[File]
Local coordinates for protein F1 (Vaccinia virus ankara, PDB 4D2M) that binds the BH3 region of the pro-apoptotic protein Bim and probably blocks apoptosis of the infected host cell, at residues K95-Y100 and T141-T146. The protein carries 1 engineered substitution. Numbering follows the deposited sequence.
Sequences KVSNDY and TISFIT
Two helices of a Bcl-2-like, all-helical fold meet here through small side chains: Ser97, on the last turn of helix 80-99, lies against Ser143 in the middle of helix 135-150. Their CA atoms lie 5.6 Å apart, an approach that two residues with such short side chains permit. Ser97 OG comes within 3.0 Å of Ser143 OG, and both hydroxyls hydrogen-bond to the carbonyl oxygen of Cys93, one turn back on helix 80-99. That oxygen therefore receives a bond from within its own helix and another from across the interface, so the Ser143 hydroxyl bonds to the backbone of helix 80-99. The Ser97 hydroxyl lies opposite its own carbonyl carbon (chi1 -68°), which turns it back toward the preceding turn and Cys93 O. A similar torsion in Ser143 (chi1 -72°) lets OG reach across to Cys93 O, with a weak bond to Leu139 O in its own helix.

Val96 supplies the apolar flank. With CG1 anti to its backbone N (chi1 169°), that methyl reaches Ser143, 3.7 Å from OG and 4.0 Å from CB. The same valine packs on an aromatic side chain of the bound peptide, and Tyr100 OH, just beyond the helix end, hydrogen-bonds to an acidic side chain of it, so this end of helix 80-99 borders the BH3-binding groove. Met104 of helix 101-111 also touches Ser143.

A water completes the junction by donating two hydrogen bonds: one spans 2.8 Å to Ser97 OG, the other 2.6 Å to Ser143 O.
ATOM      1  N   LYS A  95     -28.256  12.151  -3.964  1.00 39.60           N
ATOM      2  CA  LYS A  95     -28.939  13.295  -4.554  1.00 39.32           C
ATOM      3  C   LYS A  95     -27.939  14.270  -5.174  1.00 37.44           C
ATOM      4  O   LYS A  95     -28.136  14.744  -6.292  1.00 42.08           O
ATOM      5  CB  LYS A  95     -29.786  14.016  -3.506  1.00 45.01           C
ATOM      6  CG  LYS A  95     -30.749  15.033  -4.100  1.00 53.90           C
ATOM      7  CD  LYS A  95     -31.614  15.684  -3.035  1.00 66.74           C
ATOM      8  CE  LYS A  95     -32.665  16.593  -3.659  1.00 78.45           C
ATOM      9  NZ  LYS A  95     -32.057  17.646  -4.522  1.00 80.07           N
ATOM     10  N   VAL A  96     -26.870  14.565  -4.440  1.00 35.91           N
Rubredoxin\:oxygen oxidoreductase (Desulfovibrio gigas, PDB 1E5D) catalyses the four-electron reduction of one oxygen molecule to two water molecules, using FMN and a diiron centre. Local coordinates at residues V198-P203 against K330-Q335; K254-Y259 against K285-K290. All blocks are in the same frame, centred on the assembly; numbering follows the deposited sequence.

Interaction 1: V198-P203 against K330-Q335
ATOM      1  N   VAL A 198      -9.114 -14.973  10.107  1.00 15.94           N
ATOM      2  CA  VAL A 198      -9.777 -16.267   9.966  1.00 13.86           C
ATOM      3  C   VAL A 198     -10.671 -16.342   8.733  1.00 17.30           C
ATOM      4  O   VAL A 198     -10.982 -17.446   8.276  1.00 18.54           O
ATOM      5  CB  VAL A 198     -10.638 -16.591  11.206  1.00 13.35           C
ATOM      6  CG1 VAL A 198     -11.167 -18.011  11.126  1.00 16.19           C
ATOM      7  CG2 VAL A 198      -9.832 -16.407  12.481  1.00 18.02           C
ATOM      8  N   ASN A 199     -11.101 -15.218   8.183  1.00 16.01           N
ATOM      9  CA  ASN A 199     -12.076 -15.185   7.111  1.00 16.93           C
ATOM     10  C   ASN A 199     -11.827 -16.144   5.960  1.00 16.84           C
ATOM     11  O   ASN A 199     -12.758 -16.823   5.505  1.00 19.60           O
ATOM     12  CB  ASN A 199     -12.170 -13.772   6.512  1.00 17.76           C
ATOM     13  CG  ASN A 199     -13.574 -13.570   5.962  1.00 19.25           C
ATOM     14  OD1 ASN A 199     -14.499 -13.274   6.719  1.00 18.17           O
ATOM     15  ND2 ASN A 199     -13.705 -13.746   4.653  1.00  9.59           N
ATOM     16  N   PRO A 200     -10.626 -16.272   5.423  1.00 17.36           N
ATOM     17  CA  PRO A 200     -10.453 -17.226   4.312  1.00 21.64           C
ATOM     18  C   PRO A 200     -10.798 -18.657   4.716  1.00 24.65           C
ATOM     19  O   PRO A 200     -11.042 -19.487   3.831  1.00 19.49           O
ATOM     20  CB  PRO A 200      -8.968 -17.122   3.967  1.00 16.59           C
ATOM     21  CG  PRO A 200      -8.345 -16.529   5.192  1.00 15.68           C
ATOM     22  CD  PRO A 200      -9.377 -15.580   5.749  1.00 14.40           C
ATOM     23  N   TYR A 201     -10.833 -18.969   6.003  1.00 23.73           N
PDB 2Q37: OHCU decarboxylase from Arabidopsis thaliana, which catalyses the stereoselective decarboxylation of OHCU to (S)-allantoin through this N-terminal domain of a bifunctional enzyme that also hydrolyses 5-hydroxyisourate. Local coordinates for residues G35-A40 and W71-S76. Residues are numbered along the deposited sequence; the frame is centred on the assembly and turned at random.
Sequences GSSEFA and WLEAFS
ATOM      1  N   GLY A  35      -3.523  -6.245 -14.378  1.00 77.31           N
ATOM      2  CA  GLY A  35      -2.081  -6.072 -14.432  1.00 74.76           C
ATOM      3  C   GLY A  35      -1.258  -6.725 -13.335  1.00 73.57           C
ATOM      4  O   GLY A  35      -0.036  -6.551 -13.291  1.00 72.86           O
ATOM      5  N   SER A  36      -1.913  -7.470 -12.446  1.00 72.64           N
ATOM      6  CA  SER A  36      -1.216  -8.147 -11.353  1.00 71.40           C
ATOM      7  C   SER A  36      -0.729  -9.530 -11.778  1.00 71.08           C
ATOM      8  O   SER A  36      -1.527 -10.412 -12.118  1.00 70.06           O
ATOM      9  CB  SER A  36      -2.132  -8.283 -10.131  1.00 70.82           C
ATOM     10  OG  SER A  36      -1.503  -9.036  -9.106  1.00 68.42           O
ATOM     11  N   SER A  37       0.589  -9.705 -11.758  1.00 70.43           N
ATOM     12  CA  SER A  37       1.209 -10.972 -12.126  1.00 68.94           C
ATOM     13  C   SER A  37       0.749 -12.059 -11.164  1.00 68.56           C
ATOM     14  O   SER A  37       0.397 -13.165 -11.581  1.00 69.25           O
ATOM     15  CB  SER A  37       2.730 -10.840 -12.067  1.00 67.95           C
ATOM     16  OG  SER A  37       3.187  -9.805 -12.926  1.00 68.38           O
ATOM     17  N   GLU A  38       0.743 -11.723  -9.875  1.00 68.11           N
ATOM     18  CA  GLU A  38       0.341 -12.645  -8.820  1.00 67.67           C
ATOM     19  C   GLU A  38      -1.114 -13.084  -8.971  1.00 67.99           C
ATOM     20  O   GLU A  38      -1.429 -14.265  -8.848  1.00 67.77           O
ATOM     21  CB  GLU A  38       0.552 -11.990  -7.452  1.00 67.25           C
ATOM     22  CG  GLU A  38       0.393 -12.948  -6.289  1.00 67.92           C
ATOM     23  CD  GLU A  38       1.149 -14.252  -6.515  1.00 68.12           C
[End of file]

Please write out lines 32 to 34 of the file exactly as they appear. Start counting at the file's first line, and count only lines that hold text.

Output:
ATOM     15  ND2 ASN A 199     -13.705 -13.746   4.653  1.00  9.59           N
ATOM     16  N   PRO A 200     -10.626 -16.272   5.423  1.00 17.36           N
ATOM     17  CA  PRO A 200     -10.453 -17.226   4.312  1.00 21.64           C